At 3:30 p.m., Dean was stopped by a California Highway Patrolman, O.V. Hunter at Mettler Station on Wheeler Ridge, just south of Bakersfield, for driving 65 mph (105 km/h) in a 55 mph (89 km/h) zone. Hickman, following behind the Spyder in the Ford with the trailer, was also ticketed for driving 20 mph (32 km/h) over the limit, as the speed limit for all vehicles towing a trailer was 45 mph (72 km/h). After receiving the speeding citations, Dean and Hickman turned left onto Rt. 166/33 to avoid going through Bakersfield’s slow 25 mph downtown district. Rt. 166/33 was a known short-cut for all the sports car drivers going to Salinas, termed ‘the racer’s road,’ which took them directly to Blackwells Corner at CA Route 46. At Blackwells Corner, Dean stopped briefly only for refreshments and met up with fellow racers Lance Reventlow and Bruce Kessler, who were also on their way to the Salinas road races in Reventlow’s Mercedes-Benz 300 SL Coupe. As Reventlow and Kessler were leaving, they all agreed to meet for dinner in Paso Robles.[5]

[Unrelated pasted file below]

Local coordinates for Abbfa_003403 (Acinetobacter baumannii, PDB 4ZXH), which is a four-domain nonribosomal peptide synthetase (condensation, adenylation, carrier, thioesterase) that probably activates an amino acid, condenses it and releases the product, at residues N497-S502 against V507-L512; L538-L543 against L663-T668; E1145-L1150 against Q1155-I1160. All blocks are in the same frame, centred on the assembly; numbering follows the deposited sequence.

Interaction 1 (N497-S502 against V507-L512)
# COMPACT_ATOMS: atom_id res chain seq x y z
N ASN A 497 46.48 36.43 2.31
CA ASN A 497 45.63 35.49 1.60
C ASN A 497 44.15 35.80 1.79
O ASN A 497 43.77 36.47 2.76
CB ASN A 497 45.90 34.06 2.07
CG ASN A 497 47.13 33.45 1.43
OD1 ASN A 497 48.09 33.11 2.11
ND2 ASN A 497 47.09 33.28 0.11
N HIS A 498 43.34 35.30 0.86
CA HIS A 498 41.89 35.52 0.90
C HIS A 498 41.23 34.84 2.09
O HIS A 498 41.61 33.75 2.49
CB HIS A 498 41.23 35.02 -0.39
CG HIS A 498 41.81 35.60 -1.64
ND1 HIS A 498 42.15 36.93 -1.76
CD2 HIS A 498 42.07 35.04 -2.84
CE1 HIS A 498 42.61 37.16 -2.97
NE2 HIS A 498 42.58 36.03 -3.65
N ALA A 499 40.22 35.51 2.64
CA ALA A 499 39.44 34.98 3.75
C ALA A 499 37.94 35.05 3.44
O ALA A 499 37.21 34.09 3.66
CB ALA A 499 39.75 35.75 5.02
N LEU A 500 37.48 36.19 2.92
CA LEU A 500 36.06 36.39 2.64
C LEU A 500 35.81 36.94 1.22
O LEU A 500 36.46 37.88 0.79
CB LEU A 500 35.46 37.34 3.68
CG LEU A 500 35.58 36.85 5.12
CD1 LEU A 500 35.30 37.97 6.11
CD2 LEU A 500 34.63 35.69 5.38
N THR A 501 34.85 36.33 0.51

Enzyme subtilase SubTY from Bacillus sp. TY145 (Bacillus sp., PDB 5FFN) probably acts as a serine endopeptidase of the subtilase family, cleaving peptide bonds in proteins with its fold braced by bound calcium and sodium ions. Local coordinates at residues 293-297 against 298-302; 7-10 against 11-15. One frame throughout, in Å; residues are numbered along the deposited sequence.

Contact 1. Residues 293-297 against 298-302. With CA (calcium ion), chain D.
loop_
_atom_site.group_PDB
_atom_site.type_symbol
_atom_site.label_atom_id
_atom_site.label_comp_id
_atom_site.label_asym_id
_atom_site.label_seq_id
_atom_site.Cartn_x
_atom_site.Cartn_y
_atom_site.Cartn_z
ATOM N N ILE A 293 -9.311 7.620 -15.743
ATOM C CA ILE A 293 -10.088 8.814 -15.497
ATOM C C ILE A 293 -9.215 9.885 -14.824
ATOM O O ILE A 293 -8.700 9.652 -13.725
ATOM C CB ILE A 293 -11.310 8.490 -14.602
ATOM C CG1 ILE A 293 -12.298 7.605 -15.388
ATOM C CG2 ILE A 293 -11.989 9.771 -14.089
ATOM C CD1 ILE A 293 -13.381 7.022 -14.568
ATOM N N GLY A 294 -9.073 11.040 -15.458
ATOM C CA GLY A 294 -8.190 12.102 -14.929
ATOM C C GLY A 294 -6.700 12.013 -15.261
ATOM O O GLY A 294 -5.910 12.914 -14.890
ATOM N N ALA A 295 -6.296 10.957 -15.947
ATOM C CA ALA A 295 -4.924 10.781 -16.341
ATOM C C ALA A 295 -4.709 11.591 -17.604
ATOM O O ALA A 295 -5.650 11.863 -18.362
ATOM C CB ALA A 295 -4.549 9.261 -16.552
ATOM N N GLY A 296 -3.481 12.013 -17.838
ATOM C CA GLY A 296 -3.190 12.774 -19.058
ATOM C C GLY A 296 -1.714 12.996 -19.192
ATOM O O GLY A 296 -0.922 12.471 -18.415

At approximately 5:15 p.m., Dean and Hickman left Blackwells Corner driving west on Route 46 toward Paso Robles, approximately sixty miles away. Dean accelerated in the Porsche and left the Ford station wagon far behind. Further along on Rt. 46, the Porsche crested Polonio Pass and headed down the long Antelope Grade passing cars along the way toward the junction floor at Rt. 46 and 41. Dean spotted an oncoming black-and-white 1950 Ford Custom coupe heading east on Rt. 46 toward the junction. The time was approximately 5:45 p.m., PST. Its driver, 23-year-old Navy Veteran and Cal Poly student Donald Turnupseed, suddenly turned in front of the Porsche to take the left fork onto Route 41. Turnupseed then hesitated as he 'spiked' the brakes just as the Ford crossed over the center line. Dean saw an impending crash and apparently tried to 'power steer' the Spyder in a 'side stepping' racing maneuver—but there wasn't enough time or space as the two cars crashed almost head-on. The Spyder flipped up into the air and landed back on its wheels off in a gully, northwest of the junction. The sheer velocity of the impact sent the much heavier Ford broad-sliding thirty-nine feet down Rt. 46 in the west bound lane.[4] Later findings showed that Dean's car was not racing but that he drove at 70mph and was braking hard before the accident. The first witnesses of the scene driving behind Turnupseed, Tom Frederick, 28, and his 15-year-old brother-in-law Don Dooley, said in Court hearings that Rolf Wütherich was actually driving the car and that James Dean sat in the passenger's seat. [6] Tom Frederick, also a witness at the crash site insisted his entire life that he saw Wüterich in the passenger seat. [7] Wüterich was laying on the drivers side next to the car on the road after the accident.